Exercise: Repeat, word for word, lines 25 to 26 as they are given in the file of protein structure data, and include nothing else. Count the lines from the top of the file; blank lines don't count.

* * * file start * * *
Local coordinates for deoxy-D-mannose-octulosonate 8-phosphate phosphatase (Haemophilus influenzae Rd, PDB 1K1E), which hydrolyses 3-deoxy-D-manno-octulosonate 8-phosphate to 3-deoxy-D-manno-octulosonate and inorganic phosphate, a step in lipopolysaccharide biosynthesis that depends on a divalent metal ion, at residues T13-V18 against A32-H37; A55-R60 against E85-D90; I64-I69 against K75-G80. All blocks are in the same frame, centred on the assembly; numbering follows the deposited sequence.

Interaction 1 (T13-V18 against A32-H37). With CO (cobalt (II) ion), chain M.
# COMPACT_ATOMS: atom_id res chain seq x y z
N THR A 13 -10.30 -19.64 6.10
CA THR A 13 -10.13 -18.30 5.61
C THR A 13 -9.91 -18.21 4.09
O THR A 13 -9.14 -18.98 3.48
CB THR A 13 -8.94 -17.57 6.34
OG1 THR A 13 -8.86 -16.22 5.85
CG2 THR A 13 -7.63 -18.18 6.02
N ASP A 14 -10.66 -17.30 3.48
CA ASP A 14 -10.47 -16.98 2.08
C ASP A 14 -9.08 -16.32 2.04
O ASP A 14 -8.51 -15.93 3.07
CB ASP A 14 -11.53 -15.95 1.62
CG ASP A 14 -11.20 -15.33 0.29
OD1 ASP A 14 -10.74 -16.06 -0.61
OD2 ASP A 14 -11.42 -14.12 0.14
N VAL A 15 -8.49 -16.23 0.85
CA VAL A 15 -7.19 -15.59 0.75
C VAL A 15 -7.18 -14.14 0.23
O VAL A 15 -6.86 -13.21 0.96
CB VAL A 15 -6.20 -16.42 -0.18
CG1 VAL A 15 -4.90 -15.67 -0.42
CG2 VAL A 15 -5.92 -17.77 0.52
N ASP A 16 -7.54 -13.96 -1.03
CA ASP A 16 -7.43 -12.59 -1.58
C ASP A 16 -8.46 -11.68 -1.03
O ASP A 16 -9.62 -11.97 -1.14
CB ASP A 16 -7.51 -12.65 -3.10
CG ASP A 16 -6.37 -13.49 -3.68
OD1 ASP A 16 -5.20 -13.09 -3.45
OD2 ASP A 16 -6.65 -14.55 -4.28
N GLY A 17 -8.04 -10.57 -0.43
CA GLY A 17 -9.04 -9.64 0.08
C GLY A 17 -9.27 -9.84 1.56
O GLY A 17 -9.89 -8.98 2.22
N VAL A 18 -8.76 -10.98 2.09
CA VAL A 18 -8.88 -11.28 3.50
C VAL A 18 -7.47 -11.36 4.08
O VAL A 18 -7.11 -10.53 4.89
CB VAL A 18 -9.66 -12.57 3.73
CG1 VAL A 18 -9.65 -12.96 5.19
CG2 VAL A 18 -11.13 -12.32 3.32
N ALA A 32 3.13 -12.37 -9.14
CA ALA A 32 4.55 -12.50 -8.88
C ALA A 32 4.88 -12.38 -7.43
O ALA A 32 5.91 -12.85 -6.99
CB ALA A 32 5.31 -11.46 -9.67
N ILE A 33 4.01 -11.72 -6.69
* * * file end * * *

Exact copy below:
CG2 VAL A 15 -5.92 -17.77 0.52
N ASP A 16 -7.54 -13.96 -1.03